Lysaker, Norway – Two Norwegian companies, Choren Industries and Norske Skog, have entered into an agreement to evaluate second-generation biofuel production in Norway. The second-generation fuel is based on woody biomass and has been identified as a potential new business area.
Choren specializes in solid feed gasification technology used in the production of BTL (biomass-to-liquids), a synthetic biofuel. Earlier this year, the company finalized construction of the world’s first commercial plant for such production in Germany; in the near future it will produce about 18 million litres of BTL annually. It is also developing plans for a final investment in a full-scale plant that would produce a target of 270 million litres annually. Norske Skog is one of the world’s largest producers of newsprint and magazine paper, and has the systems required to handle large amounts of woody biomass for industrial production.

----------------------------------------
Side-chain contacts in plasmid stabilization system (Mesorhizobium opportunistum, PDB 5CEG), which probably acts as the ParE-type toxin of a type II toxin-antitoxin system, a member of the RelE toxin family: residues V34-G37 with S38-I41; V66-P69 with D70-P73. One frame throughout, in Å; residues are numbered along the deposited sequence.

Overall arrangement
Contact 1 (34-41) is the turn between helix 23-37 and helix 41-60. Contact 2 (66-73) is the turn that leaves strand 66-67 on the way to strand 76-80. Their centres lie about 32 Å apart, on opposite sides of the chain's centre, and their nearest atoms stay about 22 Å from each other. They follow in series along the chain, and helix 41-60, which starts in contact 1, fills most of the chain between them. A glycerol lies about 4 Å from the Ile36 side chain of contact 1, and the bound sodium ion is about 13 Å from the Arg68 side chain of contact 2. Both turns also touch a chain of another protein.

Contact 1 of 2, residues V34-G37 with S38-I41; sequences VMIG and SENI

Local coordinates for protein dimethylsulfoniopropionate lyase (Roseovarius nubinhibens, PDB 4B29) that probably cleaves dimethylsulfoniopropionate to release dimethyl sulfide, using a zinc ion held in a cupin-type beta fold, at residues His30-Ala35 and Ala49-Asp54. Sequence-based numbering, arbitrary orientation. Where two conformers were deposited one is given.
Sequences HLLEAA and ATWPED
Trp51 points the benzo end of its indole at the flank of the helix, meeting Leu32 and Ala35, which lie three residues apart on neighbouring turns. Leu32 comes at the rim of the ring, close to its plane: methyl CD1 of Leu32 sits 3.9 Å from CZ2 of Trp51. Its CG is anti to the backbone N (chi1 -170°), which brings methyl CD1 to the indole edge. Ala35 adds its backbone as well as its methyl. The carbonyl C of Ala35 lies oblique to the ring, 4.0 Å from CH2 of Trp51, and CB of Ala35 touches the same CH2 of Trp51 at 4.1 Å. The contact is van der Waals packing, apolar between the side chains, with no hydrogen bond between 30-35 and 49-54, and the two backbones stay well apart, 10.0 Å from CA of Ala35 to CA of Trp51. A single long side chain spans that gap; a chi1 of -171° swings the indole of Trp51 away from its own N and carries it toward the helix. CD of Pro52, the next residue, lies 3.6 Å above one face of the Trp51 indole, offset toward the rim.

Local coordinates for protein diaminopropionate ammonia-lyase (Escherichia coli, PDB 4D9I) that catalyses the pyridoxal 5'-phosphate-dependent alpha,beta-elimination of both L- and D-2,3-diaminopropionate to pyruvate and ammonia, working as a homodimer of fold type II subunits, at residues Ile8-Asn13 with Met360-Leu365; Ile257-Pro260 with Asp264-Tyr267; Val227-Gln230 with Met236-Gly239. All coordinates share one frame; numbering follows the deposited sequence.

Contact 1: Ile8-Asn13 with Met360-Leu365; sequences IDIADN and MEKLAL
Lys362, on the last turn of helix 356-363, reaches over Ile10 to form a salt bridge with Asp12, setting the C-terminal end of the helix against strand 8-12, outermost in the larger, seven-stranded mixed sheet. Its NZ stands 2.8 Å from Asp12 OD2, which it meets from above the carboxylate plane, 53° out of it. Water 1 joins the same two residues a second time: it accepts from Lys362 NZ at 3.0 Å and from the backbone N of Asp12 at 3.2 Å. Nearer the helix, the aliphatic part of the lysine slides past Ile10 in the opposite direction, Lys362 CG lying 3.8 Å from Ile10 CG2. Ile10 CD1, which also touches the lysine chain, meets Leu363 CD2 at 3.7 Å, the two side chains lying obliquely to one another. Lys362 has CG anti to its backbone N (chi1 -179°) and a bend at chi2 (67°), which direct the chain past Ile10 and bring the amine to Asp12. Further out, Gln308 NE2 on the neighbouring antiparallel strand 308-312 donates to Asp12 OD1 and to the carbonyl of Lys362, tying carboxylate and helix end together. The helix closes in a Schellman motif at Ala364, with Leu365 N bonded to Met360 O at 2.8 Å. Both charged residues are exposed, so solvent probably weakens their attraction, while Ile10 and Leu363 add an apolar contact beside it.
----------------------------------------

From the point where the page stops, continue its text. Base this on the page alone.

A plant similar to the full-scale German plant would be able to cover about 14 per cent of the total diesel consumption for road transportation in Norway, reducing CO2 emissions by up to 700,000 tonnes per year, corresponding to 7 per cent of the current total CO2 emissions from road traffic in the country. Second-generation biofuel can reduce the total life-cycle CO2 emissions by up to 90 per cent when compared to fossil diesel, and uses woody biomass as raw material, avoiding competition with food or fodder.